Unfortunately, the more important issue here—that of Sisko's romance—ultimately falls short (and feels too much like a Reset Button Plot) because of the story's need to make his would-be companion nonreal—thus rendering the romance dramatically unfulfilling.

Previous episode: Necessary Evil
Next episode: Sanctuary

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27 comments on this review

Connor - Mon, Jul 13, 2009 - 3:24pm (USA Central)
Second Sight is a complete yawn fest. It Would scrape 2 stars from me.
Londonboy73 - Tue, Jul 17, 2012 - 7:04am (USA Central)
I like DS9 – I really do – but this episode highlights the major problem the series has:-

Avery Brooks. – HE CAN’T ACT!!

He is possibly the worse actor I have ever seen in a leading role. Every mannerism is overacted, every line is wooden. When he has to laugh or cry it is painful to watch. If he got the role how bad were the ones who were turned down??

Am I the only one who thinks this? Surely not!
Ian - Sat, Jul 21, 2012 - 9:56pm (USA Central)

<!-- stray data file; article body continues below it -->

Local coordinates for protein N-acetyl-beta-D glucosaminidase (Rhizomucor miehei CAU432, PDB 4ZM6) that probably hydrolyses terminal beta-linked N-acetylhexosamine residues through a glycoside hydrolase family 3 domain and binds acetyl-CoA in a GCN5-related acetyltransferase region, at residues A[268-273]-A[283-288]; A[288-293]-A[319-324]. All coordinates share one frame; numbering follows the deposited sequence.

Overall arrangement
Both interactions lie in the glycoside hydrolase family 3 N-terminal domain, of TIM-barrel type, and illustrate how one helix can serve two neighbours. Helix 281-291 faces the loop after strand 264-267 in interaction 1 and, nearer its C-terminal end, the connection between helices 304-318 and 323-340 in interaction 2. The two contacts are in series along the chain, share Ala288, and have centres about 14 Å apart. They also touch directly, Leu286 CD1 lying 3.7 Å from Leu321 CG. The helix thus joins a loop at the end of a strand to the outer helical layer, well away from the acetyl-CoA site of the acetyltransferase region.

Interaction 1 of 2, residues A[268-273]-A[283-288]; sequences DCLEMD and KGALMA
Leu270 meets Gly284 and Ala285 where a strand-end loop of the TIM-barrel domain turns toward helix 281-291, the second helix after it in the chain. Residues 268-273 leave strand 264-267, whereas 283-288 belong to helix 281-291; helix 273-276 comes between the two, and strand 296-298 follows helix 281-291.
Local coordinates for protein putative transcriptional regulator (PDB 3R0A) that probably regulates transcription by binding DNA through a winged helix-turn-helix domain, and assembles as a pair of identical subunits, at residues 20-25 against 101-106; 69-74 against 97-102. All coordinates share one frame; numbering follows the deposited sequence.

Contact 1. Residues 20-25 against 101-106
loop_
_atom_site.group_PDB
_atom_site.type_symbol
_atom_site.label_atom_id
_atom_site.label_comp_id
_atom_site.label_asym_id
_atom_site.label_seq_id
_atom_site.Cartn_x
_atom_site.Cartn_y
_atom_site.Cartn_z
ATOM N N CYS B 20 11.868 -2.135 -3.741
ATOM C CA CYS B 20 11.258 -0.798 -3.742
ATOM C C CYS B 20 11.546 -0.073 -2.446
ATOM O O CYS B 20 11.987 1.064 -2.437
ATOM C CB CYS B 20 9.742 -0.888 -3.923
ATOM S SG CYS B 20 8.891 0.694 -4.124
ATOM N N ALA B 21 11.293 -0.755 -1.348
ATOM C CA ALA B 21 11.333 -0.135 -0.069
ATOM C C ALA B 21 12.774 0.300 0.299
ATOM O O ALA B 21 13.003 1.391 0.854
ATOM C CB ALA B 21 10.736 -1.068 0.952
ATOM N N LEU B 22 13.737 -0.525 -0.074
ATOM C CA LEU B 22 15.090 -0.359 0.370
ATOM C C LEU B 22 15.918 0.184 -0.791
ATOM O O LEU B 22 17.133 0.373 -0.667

Londonboy, I agree with you, at least in these early episodes...
He got better when he grew a beard and shaved his head and was able to renact his Hawke persona from Spenser for Hire...
Londonboy73 - Wed, Jul 25, 2012 - 4:27pm (USA Central)
Thanks Ian. At least I am not alone

In the UK they show repeats of TNG and Voyager all the time but never DS9. It is not very popular and I think this is mainly to do with Avery Brroks.

Such a shame because if you get past him it's very good.
LastDawnOfMan - Thu, Aug 9, 2012 - 6:26pm (USA Central)
I think this is a story arc that would have been improved if they hadn't been in a hurry to wrap it all up in one episode. The "romance" feels rushed. I get annoyed at stories where characters are falling deeply in love after an apparent 20 or so minutes of time together. Could have spread this arc out over a couple of episodes with some other story arcs, given both the romance and the old guy more time to grow on us. He was such an ass, as presented, I was happy when he threw himself into the sun, and couldn't feel too sorry for Sisko since he barely knew his so-called love interest.